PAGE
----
Jump Problems

Jump Problems

Mathematical Specification of an problem with jumps

Jumps are defined as a Poisson process which changes states at some rate. When there are multiple possible jumps, the process is a compound Poisson process. On their own, a jump equation is continuous-time Markov Chain where the time to the next jump is exponentially distributed as calculated by the rate. This type of process, known in biology as "Gillespie discrete stochastic simulations" and modeled by the Chemical Master Equation (CME), is the same thing as adding jumps to a DiscreteProblem. However, any differential equation can be extended by jumps as well. For example, we have an ODE with jumps, denoted by

\[\frac{du}{dt} = f(u,p,t) + Σ c_i(u,p,t)dp_i\]

where $dp_i$ is a Poisson counter of rate $\lambda_i(u,p,t)$. Extending a stochastic differential equation to have jumps is commonly known as a Jump Diffusion, and is denoted by

\[\frac{du}{dt} = f(u,p,t) + Σgᵢ(u,t)dWⁱ + Σ c_i(u,p,t)dp_i\]

Types of Jumps: Regular, Variable, Constant Rate and Mass Action

A RegularJump is a set of jumps that do not make structural changes to the underlying equation. These kinds of jumps only change values of the dependent variable (u) and thus can be treated in an inexact manner. Other jumps, such as those which change the size of u, require exact handling which is also known as time-adaptive jumping. These can only be specified as a ConstantRateJump, MassActionJump, or a VariableRateJump.

We denote a jump as variable rate if its rate function is dependent on values which may change between constant rate jumps. For example, if there are multiple jumps whose rates only change when one of them occur, than that set of jumps is a constant rate jump. If a jump's rate depends on the differential equation, time, or by some value which changes outside of any constant rate jump, then it is denoted as variable.

A MassActionJump is a specialized representation for a collection of constant rate jumps that can each be interpreted as a standard mass action reaction. For systems comprised of many mass action reactions, using the MassActionJump type will offer improved performance. Note, only one MassActionJump should be defined per JumpProblem; it is then responsible for handling all mass action reaction type jumps. For systems with both mass action jumps and non-mass action jumps, one can create one MassActionJump to handle the mass action jumps, and create a number of ConstantRateJumps to handle the non-mass action jumps.

RegularJumps are optimized for regular jumping algorithms like tau-leaping and hybrid algorithms. ConstantRateJumps and MassActionJumps are optimized for SSA algorithms. ConstantRateJumps, MassActionJumps and VariableRateJumps can be added to standard DiffEq algorithms since they are simply callbacks, while RegularJumps require special algorithms.

Defining a Regular Jump

The constructor for a RegularJump is:

RegularJump(rate,c,c_prototype;mark_dist = nothing,constant_c = false)

dc is an n x m matrix, where n is the number of Poisson processes and m is the number of dependent variables (should match length(u)). rate is a vector equation which should compute the rates in to out which is a length n vector.

Defining a Constant Rate Jump

The constructor for a ConstantRateJump is:

ConstantRateJump(rate,affect!)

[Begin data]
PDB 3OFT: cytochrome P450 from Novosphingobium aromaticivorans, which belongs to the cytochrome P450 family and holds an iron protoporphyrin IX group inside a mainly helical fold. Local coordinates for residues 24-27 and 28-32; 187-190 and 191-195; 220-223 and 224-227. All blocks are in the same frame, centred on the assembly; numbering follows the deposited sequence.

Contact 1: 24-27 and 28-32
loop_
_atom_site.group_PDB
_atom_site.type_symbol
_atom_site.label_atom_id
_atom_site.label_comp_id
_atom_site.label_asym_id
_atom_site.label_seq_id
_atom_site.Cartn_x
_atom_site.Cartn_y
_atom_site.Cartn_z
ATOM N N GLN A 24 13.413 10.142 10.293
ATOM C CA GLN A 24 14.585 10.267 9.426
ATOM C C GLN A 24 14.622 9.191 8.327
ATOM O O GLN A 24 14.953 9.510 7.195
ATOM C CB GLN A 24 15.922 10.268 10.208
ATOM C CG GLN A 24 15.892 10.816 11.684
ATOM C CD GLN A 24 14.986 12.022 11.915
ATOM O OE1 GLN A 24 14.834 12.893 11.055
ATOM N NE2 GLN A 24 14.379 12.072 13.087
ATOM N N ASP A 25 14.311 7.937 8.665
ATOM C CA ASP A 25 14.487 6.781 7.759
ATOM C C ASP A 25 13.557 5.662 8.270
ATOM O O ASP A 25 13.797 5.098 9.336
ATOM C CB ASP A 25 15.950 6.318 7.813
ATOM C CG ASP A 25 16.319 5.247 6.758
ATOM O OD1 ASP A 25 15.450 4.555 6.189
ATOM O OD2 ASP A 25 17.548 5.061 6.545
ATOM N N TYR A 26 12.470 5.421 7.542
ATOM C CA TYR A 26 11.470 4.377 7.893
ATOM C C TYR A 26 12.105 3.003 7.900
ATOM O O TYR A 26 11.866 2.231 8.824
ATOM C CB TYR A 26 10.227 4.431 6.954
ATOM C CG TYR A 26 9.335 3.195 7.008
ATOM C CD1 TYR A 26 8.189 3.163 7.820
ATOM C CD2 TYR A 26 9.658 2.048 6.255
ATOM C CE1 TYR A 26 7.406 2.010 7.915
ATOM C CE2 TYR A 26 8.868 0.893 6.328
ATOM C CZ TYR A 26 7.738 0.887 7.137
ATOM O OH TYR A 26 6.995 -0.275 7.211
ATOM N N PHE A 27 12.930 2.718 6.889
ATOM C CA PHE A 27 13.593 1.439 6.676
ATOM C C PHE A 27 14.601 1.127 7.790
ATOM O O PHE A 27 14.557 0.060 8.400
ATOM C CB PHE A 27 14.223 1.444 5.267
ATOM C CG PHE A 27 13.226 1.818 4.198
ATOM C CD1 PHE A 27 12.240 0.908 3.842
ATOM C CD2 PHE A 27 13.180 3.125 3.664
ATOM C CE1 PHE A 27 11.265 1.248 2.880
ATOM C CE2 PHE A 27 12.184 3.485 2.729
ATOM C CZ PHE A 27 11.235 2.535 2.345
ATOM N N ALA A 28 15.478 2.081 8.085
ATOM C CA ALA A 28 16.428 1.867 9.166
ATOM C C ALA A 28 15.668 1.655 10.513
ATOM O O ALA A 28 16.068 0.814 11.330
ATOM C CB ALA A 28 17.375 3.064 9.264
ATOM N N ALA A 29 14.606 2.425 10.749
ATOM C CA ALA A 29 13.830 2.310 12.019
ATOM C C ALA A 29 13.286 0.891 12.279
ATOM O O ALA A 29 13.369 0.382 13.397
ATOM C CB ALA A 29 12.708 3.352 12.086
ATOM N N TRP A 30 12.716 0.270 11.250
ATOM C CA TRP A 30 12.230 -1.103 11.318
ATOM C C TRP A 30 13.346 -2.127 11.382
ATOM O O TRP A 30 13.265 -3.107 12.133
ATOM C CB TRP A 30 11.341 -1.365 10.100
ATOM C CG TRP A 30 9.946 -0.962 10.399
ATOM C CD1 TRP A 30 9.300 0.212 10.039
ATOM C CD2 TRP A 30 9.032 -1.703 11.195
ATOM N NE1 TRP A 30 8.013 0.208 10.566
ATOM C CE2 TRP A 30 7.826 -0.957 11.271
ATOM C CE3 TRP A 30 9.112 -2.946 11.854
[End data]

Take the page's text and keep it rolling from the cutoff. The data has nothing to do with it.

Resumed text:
Defining a Mass Action Jump

The constructor for a MassActionJump is:

MassActionJump(rate_consts, reactant_stoich, net_stoich; scale_rates = true)

Notes for Mass Action Jumps

Defining a Variable Rate Jump

The constructor for a VariableRateJump is:

VariableRateJump(rate,affect!;
                   idxs = nothing,
                   rootfind=true,
                   save_positions=(true,true),
                   interp_points=10,
                   abstol=1e-12,reltol=0)

Note that this is the same as defining a ContinuousCallback, except that instead of the condition function, you provide a rate(u,p,t) function for the rate at a given time and state.

Defining a Jump Problem

To define a JumpProblem, you must first define the basic problem. This can be a DiscreteProblem if there is no differential equation, or an ODE/SDE/DDE/DAE if you would like to augment a differential equation with jumps. Denote this previously defined problem as prob. Then the constructor for the jump problem is:

JumpProblem(prob,aggregator::Direct,jumps::JumpSet;
            save_positions = typeof(prob) <: AbstractDiscreteProblem ? (false,true) : (true,true))

The aggregator is the method for aggregating the constant jumps. These are defined below. jumps is a JumpSet which is just a gathering of jumps. Instead of passing a JumpSet, one may just pass a list of jumps themselves. For example:

JumpProblem(prob,aggregator,jump1,jump2)

and the internals will automatically build the JumpSet. save_positions is the save_positions argument built by the aggregation of the constant rate jumps.

Note that a JumpProblem/JumpSet can only have 1 RegularJump (since a RegularJump itself describes multiple processes together). Similarly, it can only have one MassActionJump (since it also describes multiple processes together).

Constant Rate Jump Aggregators

Constant rate jump aggregators are the methods by which constant rate jumps, including MassActionJumps, are lumped together. This is required in all algorithms for both speed and accuracy. The current methods are:

To pass the aggregator, pass the instantiation of the type. For example:

JumpProblem(prob,Direct(),jump1,jump2)

will build a problem where the constant rate jumps are solved using Gillespie's Direct SSA method.

Recommendations for Constant Rate Jumps

For representing and aggregating constant rate jumps